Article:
Fight are pretty rare in the Stanley Cup playoffs.
Fights involving former Penguins defenseman Ryan Whitney are pretty rare at any time.
But one of the two dozen major penalties handed out for fighting in the first 38 games of this spring's playoffs went to Whitney, who traded punches with San Jose's Joe Pavelski at the end of the second period of Anaheim's series-clinching, 4-1 victory Monday night against the Sharks.
Whitney got a bloody nose, along with some praise from his former teammates, for his trouble.
One offered a possible explanation for why Whitney lost some blood, as well as his fight.
"He's got a problem with bloody noses, I think, so I don't know if it was from a punch," said center Max Talbot, another infrequent fighter whose bout with the Philadelphia Flyers' Daniel Carcillo was cited by teammates and coaches as the turning point in the Penguins' 5-3 victory Saturday at the Wachovia Center.
Although most observers gave Pavelski a clear decision in the fight, the Penguins were impressed by Whitney's willingness to drop his gloves with him, much as they were by Talbot's willingness to take on an opponent he almost certainly knew would beat him.
"It didn't go all that well, but [Whitney] was sticking up for a teammate," defenseman Brooks Orpik said. "So that's what really matters."
Any uncertainty about the Penguins' coaching future was removed yesterday, when Dan Bylsma had the "interim" removed from his title.
And, if Bylsma has his way, members of his staff won't be going anywhere, either.
Bylsma praised the performance of assistant coaches Mike Yeo and Tom Fitzgerald and goaltending coach Gilles Meloche and said he wants all three to return next season.
So, apparently, does general manager Ray Shero,who said those three "have done an outstanding job."
Returning shouldn't be an issue for Meloche or Yeo, but whether Fitzgerald will want to move into coaching fulltime is not clear. He was the Penguins' director of player development until Bylsma replaced Michel Therrien Feb. 15. Fitzgerald's family continues to reside in Massachusetts.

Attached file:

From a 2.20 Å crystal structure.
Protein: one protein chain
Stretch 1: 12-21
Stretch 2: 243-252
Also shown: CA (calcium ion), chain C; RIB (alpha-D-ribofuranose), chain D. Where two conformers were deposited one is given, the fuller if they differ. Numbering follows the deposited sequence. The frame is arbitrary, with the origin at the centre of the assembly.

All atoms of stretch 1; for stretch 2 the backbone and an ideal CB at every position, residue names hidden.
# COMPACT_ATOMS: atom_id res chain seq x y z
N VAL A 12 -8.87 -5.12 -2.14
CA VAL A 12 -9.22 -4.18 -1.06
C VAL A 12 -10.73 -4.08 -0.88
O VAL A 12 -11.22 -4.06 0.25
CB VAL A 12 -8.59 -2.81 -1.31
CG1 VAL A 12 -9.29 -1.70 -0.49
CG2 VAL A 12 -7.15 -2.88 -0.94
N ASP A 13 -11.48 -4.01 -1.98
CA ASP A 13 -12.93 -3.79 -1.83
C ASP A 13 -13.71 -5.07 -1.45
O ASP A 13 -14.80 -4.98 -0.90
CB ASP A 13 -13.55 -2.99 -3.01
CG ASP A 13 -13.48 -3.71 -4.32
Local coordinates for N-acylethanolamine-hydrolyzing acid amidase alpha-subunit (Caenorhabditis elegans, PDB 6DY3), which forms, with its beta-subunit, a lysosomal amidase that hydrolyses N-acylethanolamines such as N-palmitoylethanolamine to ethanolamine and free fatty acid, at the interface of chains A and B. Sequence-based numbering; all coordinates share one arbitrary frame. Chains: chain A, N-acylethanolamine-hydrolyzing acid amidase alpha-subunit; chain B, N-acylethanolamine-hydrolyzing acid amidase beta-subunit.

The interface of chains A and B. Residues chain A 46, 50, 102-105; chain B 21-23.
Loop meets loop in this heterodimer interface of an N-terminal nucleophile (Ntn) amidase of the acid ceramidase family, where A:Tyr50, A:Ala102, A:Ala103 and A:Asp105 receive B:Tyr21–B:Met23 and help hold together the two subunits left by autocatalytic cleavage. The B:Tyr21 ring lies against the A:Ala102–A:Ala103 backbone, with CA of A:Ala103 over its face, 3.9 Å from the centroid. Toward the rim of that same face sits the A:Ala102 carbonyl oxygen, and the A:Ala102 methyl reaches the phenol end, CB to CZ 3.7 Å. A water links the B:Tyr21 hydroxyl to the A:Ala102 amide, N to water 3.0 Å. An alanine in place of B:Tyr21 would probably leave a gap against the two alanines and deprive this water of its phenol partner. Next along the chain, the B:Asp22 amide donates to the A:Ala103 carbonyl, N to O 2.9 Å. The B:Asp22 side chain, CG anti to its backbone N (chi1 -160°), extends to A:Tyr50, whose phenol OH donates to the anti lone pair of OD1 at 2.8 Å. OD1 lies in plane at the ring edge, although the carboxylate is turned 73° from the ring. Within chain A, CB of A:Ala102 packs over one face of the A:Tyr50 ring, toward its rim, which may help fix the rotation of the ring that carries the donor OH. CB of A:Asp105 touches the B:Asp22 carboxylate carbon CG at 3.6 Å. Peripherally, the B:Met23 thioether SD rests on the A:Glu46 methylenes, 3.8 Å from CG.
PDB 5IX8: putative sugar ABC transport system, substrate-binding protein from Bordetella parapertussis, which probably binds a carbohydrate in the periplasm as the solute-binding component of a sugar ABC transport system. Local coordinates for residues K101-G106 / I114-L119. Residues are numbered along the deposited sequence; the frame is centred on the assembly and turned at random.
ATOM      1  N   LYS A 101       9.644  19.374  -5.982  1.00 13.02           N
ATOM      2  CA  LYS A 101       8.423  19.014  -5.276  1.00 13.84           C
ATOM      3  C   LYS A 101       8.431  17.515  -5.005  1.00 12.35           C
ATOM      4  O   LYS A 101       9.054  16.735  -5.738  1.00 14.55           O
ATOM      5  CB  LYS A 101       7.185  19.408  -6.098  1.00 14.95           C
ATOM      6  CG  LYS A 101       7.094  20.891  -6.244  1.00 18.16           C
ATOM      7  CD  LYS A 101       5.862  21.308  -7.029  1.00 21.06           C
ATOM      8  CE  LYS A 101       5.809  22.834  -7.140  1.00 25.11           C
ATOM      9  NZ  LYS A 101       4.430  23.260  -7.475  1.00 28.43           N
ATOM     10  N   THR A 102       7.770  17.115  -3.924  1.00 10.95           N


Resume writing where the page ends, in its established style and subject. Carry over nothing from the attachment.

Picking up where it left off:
He said recently he hasn't spent much time assessing his long-term coaching prospects.
"The truth is, I live every day, day to day," he said. "I'm a hockey person. I've done it professionally for half my life. I don't know. Hockey is in my blood. It's a passion. It's what I do. It's who I am. The cards will lay where they lay when this season's said and done."
San Jose is the latest regular-season champion to make an early exit from the playoffs.
Detroit won the Presidents' Trophy and Stanley Cup in 2007-08 but is the only team to do so in the past six seasons. For the Sharks, being knocked off by the No. 8 seed in the Western Conference is just the latest in a string of postseason disappointments.
"They have such great [regular seasons] every year," Talbot said. "Then, when they get into the playoffs, they can't [succeed]. I think it's a mental thing."
The Penguins have not learned if power-forward prospect Eric Tangradi will require surgery to repair the damage done to his left hand when it was severely cut in an Ontario Hockey League playoff game last week. Shero said the team is waiting for an assessment from Tangradi's doctor, which will be relayed through team physician Dr. Charles Burke.